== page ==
The next tier of employment leading toward a director position is a position as a security specialist, security analyst, security engineer, security consultant, or a security auditor. These positions require a person with several years of experience working as an administrator and most likely a CISSP certification. Also, this is a good time to attain another certification in Management Information Systems (MIS).

After working in one of the above positions for several years, management positions will begin to open up. Some of the possibilities include Security Manager, IT Project Manager, and Security Architect. Once you have worked in one or more of these positions for several years, the possibility of becoming a cyber security director is within reach.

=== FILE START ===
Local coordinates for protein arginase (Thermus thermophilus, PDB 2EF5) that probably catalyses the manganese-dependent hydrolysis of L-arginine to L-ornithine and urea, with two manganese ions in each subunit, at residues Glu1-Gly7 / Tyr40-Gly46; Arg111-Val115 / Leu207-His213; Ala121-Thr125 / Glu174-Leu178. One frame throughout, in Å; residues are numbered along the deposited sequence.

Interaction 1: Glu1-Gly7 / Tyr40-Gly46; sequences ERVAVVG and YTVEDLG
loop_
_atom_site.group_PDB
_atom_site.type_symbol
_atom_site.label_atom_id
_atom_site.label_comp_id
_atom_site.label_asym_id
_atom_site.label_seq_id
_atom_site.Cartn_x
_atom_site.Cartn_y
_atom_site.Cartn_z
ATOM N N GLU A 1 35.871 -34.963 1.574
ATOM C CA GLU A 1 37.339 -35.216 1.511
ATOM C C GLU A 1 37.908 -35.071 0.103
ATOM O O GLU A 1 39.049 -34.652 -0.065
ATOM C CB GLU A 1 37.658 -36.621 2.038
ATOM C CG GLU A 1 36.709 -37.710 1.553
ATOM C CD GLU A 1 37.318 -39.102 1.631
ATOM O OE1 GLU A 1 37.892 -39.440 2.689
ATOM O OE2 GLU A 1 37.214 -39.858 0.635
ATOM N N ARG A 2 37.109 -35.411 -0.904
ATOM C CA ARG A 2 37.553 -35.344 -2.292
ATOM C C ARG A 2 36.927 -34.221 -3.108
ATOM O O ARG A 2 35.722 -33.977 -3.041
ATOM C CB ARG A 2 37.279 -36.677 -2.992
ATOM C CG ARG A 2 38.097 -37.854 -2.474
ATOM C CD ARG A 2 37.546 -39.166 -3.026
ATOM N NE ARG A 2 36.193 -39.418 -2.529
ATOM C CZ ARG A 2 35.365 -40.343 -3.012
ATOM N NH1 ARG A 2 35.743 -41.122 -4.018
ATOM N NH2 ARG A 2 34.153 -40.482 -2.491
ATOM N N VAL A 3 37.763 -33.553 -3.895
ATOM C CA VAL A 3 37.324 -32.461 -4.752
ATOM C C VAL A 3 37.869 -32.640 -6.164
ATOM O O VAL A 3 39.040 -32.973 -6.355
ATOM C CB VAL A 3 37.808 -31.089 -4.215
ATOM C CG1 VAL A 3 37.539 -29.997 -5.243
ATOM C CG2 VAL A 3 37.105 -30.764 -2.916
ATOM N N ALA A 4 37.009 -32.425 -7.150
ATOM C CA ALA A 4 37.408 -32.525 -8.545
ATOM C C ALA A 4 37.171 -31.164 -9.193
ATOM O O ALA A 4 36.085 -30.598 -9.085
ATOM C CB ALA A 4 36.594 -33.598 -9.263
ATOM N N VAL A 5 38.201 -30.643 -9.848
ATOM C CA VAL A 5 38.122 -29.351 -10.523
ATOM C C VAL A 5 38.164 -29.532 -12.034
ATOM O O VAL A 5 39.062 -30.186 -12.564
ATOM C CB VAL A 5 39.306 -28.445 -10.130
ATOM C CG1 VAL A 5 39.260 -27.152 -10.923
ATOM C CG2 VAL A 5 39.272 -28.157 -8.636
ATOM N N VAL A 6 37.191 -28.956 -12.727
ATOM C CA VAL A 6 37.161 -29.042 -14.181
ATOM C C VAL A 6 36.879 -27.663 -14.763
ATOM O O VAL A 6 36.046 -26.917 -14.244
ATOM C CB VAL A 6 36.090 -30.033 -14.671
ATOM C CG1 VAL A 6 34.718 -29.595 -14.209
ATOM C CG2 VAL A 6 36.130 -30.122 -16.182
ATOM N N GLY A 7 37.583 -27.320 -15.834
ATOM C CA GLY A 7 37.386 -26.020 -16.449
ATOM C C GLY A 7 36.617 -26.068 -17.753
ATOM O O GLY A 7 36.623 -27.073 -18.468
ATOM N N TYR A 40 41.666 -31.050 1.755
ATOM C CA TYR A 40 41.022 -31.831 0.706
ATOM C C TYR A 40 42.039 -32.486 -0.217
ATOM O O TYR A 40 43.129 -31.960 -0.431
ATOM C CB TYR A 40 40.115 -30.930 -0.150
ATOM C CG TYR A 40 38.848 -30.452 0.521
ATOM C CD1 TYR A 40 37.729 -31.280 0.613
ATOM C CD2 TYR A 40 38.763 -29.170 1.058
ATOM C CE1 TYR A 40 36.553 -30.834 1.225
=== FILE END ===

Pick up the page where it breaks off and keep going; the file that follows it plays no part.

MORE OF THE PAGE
Typical Requirements for Employer Hiring

A cyber security director position is not an entry-level position. In fact, it’s only one ladder rung away from being a C-level position, which is why some companies refer to their cyber security directors as Deputy-CISOs. In order to be considered for this high-level position, most employers require these minimum requirements.

  • A minimum of a bachelor’s degree in information technology, information systems, network administration, or systems administration. A Master’s degree in one of these areas or in cyber security is preferred
  • 10-plus years of working experience in the areas of information technology, information systems, cyber security, system administration or network administration for someone holding a bachelor's degree - eight or more years’ experience for someone with a master's degree
  • 5 years of experience working in information technology and/or cyber security
  • A minimum of 10 years working in a leadership or management position